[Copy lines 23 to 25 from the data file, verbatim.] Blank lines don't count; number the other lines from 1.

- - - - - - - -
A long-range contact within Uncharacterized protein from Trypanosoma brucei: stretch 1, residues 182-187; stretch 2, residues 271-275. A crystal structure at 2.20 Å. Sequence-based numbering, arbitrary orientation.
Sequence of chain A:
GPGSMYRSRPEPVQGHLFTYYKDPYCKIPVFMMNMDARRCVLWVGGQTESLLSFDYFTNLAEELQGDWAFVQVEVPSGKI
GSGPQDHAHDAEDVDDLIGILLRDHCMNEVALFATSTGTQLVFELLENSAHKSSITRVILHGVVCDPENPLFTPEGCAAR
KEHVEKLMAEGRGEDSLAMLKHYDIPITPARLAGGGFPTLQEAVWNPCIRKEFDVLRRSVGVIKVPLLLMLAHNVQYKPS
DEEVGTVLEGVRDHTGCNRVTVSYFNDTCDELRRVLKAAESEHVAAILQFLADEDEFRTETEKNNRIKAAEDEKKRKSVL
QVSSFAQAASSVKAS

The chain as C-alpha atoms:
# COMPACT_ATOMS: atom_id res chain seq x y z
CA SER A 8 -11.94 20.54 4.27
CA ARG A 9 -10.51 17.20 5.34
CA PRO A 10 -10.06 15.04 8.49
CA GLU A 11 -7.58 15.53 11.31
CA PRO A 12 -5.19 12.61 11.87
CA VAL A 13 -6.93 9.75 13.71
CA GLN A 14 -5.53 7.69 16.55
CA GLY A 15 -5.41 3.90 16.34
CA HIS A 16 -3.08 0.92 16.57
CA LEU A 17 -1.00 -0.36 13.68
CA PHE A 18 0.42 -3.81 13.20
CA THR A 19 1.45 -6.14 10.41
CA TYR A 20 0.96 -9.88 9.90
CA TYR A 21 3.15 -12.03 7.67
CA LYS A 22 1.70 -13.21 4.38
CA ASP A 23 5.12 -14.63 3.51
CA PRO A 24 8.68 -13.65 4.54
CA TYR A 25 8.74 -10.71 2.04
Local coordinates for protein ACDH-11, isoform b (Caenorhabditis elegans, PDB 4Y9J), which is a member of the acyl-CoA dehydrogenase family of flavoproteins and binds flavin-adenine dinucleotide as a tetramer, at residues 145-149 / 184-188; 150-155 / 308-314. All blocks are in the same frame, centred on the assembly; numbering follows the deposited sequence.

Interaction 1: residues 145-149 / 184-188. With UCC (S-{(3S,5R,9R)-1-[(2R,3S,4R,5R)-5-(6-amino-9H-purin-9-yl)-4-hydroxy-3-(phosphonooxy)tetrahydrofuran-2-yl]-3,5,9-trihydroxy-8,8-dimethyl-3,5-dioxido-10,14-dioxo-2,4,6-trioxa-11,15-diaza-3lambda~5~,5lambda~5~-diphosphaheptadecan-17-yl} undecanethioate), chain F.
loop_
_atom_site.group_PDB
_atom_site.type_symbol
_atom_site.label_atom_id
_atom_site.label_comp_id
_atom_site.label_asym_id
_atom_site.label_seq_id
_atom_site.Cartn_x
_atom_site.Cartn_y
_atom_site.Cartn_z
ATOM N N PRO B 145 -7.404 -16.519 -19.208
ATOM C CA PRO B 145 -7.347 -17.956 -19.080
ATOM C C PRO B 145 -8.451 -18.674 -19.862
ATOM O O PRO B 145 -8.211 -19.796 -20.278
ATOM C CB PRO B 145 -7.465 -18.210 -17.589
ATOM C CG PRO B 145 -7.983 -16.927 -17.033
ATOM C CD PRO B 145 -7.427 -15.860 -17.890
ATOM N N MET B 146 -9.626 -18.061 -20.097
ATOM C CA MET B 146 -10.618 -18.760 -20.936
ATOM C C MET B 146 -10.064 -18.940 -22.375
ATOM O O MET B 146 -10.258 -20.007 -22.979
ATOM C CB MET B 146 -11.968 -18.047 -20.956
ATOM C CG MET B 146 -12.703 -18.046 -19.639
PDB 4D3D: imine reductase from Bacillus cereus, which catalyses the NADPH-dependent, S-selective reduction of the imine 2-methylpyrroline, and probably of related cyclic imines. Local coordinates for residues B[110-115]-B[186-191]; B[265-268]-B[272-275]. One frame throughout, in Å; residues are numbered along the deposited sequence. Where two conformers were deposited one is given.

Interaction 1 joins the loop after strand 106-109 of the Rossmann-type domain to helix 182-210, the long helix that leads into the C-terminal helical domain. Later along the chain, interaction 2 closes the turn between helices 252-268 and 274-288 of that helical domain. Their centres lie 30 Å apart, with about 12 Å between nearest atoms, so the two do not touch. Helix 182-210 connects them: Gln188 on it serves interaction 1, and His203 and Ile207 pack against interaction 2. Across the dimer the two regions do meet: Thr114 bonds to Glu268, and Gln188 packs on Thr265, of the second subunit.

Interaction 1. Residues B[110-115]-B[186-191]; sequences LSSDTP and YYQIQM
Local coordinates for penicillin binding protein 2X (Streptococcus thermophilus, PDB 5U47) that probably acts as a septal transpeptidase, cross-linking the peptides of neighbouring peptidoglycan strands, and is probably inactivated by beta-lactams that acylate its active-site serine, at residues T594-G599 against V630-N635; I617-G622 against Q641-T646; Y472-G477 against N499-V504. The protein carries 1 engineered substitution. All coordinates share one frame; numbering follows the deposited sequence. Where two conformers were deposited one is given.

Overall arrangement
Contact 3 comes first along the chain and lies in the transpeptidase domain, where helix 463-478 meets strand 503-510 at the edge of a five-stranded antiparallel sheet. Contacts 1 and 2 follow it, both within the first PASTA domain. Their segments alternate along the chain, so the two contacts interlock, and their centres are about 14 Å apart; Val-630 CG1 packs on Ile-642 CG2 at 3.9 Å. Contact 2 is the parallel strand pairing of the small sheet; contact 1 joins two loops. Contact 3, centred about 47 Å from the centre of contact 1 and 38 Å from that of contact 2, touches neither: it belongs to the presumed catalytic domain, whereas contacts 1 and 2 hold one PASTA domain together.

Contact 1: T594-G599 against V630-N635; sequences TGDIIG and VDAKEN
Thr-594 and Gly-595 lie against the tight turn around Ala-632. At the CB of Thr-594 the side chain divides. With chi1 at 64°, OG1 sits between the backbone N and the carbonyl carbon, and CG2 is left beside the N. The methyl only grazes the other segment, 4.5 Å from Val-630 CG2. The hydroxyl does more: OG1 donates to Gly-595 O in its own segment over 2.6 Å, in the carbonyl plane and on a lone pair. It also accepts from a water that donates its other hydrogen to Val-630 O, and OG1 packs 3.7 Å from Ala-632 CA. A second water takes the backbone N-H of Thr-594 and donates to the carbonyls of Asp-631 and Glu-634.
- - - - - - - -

CA TYR A 21 3.15 -12.03 7.67
CA LYS A 22 1.70 -13.21 4.38
CA ASP A 23 5.12 -14.63 3.51